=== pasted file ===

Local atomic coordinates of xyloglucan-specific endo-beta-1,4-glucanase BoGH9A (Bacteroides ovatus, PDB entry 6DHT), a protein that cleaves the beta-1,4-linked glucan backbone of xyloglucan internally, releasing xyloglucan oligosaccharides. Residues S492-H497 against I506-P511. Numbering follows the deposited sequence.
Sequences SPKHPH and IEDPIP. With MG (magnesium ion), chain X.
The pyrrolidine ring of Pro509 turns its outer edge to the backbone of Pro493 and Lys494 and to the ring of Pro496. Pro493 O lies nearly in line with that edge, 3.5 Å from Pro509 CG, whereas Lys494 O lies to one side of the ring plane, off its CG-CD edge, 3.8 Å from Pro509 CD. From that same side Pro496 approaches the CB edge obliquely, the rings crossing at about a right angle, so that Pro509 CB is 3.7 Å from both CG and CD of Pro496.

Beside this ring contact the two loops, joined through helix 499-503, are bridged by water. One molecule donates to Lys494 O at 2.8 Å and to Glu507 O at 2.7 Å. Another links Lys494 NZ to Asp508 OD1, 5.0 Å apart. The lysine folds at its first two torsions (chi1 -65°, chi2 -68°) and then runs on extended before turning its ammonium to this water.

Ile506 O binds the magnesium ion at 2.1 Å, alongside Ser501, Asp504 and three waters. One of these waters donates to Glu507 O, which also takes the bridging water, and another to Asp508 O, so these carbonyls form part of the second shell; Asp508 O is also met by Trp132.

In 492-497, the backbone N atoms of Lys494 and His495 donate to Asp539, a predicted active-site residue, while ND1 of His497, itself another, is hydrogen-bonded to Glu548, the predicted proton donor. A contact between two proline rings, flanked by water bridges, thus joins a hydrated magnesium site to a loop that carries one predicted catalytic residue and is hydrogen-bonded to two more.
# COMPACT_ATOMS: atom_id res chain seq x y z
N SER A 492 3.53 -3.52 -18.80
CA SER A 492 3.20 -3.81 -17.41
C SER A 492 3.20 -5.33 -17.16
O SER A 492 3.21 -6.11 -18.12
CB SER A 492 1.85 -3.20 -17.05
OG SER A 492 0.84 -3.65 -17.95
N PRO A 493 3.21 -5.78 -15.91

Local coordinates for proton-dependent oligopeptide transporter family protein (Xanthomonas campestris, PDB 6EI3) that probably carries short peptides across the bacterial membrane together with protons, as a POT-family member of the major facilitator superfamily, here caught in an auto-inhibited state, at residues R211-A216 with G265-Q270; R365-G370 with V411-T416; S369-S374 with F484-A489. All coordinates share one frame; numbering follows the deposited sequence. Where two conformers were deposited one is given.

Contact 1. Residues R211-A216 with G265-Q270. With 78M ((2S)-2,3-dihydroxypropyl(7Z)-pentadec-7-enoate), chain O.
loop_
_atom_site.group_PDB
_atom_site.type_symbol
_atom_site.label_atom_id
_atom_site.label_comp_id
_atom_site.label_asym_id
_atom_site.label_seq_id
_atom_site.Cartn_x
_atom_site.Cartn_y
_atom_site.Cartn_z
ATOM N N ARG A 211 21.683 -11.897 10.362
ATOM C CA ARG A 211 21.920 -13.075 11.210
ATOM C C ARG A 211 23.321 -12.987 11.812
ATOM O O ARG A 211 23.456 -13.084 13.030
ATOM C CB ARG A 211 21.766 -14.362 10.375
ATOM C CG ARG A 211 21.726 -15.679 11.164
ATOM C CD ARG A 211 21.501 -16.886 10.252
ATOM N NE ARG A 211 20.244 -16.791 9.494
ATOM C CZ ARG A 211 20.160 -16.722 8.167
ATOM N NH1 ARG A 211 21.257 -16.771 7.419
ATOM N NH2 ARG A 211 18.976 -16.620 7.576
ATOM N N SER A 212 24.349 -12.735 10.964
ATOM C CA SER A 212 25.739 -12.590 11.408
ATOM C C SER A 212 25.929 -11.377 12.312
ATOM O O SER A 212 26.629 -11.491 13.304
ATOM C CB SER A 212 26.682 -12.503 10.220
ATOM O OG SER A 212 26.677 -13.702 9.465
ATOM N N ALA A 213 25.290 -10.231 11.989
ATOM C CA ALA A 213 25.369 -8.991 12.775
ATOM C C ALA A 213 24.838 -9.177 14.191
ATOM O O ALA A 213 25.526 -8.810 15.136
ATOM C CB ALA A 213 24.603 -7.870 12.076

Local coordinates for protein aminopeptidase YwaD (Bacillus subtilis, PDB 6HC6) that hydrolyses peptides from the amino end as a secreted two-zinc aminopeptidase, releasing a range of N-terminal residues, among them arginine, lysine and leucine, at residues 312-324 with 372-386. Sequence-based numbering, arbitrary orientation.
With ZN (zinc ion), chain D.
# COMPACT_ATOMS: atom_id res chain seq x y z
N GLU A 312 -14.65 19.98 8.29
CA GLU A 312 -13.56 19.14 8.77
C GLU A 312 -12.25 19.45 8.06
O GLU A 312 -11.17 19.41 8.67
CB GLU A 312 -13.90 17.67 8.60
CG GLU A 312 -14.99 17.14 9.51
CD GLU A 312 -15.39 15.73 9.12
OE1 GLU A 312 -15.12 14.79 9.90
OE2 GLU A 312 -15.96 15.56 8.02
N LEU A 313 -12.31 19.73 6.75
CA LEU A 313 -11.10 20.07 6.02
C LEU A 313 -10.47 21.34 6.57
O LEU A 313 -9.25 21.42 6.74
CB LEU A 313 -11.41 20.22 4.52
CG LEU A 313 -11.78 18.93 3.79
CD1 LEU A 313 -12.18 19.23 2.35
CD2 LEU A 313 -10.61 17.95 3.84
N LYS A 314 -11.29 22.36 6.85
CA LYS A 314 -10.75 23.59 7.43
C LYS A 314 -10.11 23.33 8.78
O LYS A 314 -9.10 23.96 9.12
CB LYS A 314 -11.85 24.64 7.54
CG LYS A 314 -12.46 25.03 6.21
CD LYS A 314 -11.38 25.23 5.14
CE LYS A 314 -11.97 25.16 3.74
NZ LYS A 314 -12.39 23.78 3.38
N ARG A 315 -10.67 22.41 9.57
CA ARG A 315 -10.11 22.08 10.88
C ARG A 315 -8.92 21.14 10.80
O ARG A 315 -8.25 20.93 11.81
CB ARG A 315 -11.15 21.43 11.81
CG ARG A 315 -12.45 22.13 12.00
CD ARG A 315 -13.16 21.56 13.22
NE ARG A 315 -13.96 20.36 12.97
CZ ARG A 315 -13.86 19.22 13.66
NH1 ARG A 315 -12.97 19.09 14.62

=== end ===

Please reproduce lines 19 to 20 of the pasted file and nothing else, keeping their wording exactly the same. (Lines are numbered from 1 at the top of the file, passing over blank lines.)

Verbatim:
_atom_site.type_symbol
_atom_site.label_atom_id